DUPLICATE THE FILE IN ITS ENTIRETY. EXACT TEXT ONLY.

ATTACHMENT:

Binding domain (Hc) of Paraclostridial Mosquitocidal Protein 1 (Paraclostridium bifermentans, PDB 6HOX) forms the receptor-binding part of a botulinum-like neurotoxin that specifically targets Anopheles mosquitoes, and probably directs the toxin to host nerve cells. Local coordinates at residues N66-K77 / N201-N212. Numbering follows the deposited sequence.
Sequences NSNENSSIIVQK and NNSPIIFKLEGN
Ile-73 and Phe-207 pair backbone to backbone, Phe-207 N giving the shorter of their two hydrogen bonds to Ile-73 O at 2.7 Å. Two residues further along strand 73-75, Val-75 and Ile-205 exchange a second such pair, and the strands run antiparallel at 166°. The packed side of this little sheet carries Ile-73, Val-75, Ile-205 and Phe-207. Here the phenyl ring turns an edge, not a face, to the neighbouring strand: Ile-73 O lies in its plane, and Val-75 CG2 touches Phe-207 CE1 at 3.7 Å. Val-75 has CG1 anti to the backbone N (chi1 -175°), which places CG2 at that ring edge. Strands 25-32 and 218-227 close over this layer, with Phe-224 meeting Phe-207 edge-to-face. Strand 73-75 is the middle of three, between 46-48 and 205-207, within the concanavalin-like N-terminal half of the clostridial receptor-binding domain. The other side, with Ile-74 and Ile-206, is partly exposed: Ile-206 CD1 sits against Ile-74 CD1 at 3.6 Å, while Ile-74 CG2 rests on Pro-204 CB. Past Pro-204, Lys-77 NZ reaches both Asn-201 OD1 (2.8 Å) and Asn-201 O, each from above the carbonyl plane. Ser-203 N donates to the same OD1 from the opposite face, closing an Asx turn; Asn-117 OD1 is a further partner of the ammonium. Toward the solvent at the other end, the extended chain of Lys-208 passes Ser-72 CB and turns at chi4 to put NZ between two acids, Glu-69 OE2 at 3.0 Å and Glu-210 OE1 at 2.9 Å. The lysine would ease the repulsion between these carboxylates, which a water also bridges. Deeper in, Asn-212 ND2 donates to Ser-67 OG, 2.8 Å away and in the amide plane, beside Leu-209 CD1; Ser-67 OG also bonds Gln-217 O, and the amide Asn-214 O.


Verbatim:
Binding domain (Hc) of Paraclostridial Mosquitocidal Protein 1 (Paraclostridium bifermentans, PDB 6HOX) forms the receptor-binding part of a botulinum-like neurotoxin that specifically targets Anopheles mosquitoes, and probably directs the toxin to host nerve cells. Local coordinates at residues N66-K77 / N201-N212. Numbering follows the deposited sequence.
Sequences NSNENSSIIVQK and NNSPIIFKLEGN
Ile-73 and Phe-207 pair backbone to backbone, Phe-207 N giving the shorter of their two hydrogen bonds to Ile-73 O at 2.7 Å. Two residues further along strand 73-75, Val-75 and Ile-205 exchange a second such pair, and the strands run antiparallel at 166°. The packed side of this little sheet carries Ile-73, Val-75, Ile-205 and Phe-207. Here the phenyl ring turns an edge, not a face, to the neighbouring strand: Ile-73 O lies in its plane, and Val-75 CG2 touches Phe-207 CE1 at 3.7 Å. Val-75 has CG1 anti to the backbone N (chi1 -175°), which places CG2 at that ring edge. Strands 25-32 and 218-227 close over this layer, with Phe-224 meeting Phe-207 edge-to-face. Strand 73-75 is the middle of three, between 46-48 and 205-207, within the concanavalin-like N-terminal half of the clostridial receptor-binding domain. The other side, with Ile-74 and Ile-206, is partly exposed: Ile-206 CD1 sits against Ile-74 CD1 at 3.6 Å, while Ile-74 CG2 rests on Pro-204 CB. Past Pro-204, Lys-77 NZ reaches both Asn-201 OD1 (2.8 Å) and Asn-201 O, each from above the carbonyl plane. Ser-203 N donates to the same OD1 from the opposite face, closing an Asx turn; Asn-117 OD1 is a further partner of the ammonium. Toward the solvent at the other end, the extended chain of Lys-208 passes Ser-72 CB and turns at chi4 to put NZ between two acids, Glu-69 OE2 at 3.0 Å and Glu-210 OE1 at 2.9 Å. The lysine would ease the repulsion between these carboxylates, which a water also bridges. Deeper in, Asn-212 ND2 donates to Ser-67 OG, 2.8 Å away and in the amide plane, beside Leu-209 CD1; Ser-67 OG also bonds Gln-217 O, and the amide Asn-214 O.